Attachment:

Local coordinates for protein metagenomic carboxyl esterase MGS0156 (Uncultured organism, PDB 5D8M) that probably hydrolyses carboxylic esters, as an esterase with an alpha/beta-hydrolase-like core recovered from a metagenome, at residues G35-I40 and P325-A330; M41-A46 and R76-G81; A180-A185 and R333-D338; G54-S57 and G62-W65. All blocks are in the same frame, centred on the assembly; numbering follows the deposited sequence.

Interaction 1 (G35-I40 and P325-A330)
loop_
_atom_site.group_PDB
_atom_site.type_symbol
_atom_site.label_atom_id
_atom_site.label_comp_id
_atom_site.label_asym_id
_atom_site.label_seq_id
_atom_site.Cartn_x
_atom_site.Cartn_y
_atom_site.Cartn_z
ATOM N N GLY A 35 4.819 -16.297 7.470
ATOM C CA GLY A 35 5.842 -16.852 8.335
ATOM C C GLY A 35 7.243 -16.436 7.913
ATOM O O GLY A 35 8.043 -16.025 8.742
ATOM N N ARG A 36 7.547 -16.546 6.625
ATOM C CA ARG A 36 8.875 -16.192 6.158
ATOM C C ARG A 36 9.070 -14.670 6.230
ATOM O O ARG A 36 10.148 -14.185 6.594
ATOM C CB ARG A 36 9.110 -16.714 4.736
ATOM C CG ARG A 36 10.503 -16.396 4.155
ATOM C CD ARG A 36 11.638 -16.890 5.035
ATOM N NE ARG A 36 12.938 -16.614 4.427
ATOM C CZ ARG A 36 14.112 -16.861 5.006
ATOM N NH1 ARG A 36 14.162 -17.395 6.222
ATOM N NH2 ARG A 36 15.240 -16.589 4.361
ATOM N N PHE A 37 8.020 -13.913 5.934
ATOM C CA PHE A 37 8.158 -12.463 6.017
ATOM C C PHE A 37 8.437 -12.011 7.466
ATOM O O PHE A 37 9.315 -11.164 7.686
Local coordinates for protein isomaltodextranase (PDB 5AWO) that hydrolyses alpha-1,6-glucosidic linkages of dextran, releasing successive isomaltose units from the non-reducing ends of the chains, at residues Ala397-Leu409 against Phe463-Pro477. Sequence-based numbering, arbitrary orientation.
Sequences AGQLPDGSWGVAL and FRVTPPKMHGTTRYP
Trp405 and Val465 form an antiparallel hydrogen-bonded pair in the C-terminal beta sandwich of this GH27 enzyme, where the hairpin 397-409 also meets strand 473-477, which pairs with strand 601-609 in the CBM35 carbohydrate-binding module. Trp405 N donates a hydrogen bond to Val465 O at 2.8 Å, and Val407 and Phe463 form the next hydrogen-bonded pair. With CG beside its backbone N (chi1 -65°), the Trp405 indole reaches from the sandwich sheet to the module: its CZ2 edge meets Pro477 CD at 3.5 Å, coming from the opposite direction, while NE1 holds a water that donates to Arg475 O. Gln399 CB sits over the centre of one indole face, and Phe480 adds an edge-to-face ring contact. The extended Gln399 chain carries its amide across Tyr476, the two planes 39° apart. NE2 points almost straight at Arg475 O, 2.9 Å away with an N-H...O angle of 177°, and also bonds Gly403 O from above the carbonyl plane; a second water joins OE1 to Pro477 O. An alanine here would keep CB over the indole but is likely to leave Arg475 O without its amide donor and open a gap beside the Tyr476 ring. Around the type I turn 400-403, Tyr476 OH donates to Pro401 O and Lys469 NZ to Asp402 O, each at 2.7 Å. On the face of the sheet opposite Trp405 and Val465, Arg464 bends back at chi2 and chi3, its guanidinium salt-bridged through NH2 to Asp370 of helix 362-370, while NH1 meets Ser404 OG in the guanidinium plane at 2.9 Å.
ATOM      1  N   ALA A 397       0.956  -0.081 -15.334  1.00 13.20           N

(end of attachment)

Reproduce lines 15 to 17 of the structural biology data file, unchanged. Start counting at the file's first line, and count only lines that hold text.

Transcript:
ATOM C C GLY A 35 7.243 -16.436 7.913
ATOM O O GLY A 35 8.043 -16.025 8.742
ATOM N N ARG A 36 7.547 -16.546 6.625